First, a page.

Income Driven Decisions 

For most people, however, it comes down to money. You might think renting is always cheaper than buying, but that’s incorrect. A long list of variables must be considered when running the numbers, like these: How long will you stay in the place? How much are property taxes? How much investment opportunity cost will you pay when putting a large down payment into a home? How much will you spend on house repairs or condo fees? How much might your landlord raise the rent?

The Urban Institute provides an interesting answer to these questions by comparing the percent of monthly income a buyer or renter would have to spend to own or rent an average home in cities around the country. To ease the comparison, the constants are pretty simple. The report assumes median income, then calculates how of that monthly paycheck would be eaten up by owning – including mortgage payments, interest, taxes, and insurance payments on a median-priced home – or by renting a median-priced 3-bedroom home.

Ordinarily, these costs have to move relatively in sync. When rents get too high, consumers are pushed into buying. The opposite is true, too — when homes/monthly mortgage payments are too high, people are nudged to rent. So these costs tend to move together, or at least like two balloons tied together by a string, floating up into the sky: One pulls ahead for a short while, then the other, and so on. After all, people have to live somewhere.

Cities Good for Renting

But in some cities, these rules don’t seem to apply at the moment, and either renting or buying has sprinted ahead. In those places, you might say the market is broken. The Urban Institute calls this the “rent gap.” In eight large cities in the US — all on the West Coast — the rent gap is higher than 4 percent, meaning it’s considerably cheaper to rent than buy. But on the other hand, there are six major cities spread throughout the East and the Midwest where buying is cheaper, using this monthly costs test. In between are 19 cities where rental and buying costs are basically running neck-and-neck.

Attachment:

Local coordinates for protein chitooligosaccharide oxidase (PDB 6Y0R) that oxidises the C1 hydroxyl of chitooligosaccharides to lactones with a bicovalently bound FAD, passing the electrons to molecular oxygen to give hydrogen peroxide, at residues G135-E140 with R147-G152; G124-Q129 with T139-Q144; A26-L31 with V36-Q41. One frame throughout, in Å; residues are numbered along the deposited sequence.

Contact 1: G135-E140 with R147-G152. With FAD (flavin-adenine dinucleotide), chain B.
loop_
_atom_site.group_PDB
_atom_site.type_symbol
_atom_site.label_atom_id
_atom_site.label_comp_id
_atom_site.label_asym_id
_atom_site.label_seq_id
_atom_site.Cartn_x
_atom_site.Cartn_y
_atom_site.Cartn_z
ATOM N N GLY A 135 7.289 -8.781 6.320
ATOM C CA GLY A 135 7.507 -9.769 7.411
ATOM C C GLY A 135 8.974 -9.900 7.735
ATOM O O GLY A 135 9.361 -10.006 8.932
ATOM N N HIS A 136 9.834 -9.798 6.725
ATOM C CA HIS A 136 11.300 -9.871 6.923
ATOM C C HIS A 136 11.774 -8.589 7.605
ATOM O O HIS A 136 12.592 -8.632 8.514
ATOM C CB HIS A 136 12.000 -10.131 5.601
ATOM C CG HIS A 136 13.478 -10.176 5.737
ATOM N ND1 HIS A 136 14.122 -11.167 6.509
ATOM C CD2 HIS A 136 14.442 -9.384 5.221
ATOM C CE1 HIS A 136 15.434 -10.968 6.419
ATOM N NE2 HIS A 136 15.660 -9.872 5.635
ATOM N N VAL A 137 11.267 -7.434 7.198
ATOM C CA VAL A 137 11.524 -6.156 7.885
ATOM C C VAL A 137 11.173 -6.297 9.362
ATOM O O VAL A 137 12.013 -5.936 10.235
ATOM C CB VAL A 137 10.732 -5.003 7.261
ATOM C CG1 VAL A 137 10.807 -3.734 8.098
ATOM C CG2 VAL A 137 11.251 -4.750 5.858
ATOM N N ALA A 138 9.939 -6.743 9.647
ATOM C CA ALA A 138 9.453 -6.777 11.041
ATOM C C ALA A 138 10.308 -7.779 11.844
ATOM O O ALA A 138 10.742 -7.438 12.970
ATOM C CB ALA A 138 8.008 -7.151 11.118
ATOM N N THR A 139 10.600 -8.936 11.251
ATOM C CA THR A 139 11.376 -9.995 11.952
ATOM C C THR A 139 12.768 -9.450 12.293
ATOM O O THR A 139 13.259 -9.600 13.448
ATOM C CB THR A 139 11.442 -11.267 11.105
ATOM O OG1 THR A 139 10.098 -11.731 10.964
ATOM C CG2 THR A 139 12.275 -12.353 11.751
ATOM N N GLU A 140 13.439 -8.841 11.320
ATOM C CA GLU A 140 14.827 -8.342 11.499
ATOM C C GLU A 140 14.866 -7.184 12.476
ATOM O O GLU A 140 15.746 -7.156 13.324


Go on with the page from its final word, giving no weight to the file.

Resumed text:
The rent gap is most pronounced in places where housing prices have soared. San Francisco is the clear “winner” in the places where renting is cheaper than buying; there, the gap is more than 42 percent. San Jose comes in second at 19%. Seattle, San Diego, Sacramento, Los Angeles, and Portland round out the list of places where the gap is higher than 5 percent.

Cities Good for Home Buying

On the other side of the list — places where buying is cheaper than renting — begins with the winner, Miami.

It would be a stretch to call Miami a bargain, however. A median-priced home still consumes 32 percent of a median earner’s income, above the recommended 30 percent. Still, renting devours even more.

“Because Miami is the second-most-expensive city for rental housing, however, the median rent consumes 42 percent of the median income. So even at this high cost, homeownership is still the better bet,” the report says.

Detroit, Chicago, Philadelphia, Tampa, and Pittsburgh round out the list of places where the rent gap is 5% or more towards buying.

There are buying “bargains” in other cities, too. Cleveland, Cincinnati, Orlando, Houston, and San Antonio all enjoy rent gaps that are more than two percent.

What to Consider

This list comes loaded with caveats, however. The biggest one: Purchasing a home brings the potential of appreciation, and renting does not. That means buyers can “profit” over time and see the value of their investment rise. The longer the time living in the purchased home, the higher the odds that significant appreciation will occur. But don’t forget, transaction costs are significant. Not all those gains are “profit.” Closing costs when buying, and then later when selling, can easily eat up 10% of those gains. Then, there’s always the chance the value of the home will go down, re-creating the situation from the early part of this decade, when buyers lose money. And of course, there’s the variable every homeowner loves to hate, surprise repair costs. Renters generally don’t face that risk.

In the end, the renting vs. buying choice is intensely personal, and always depends on your family’s very specific situation. It’s unwise to ignore macro trends, however. Even if you live in a city where housing costs seem high, it’s worth considering a purchase if rental costs are soaring, too. On the other hand, don’t simply assuming that buying is better. That’s 20th Century logic which no longer applies to the U.S. housing market.

 

If you’re wondering if your credit it good enough to buy or rent, you can check your three credit reports for free once a year. To track your credit more regularly, Credit.com’s free Credit Report Card is an easy-to-understand breakdown of your credit report information that uses letter grades—plus you get two free credit scores updated each month.

You can also carry on the conversation on our social media platforms. Like and follow us on Facebook and leave us a tweet on Twitter.

 

Image: iStock

The post Cities to Consider When Renting and Buying appeared first on Credit.com.

10 Tips to Secure the Best Interest Rate on your Mortgage

guarantee-a-mortgage

The process of buying a home is a very involved one, and can be daunting, especially for first-time buyers. It’s often a whirlwind of paperwork, credit reports, and scrambling to tie up loose ends.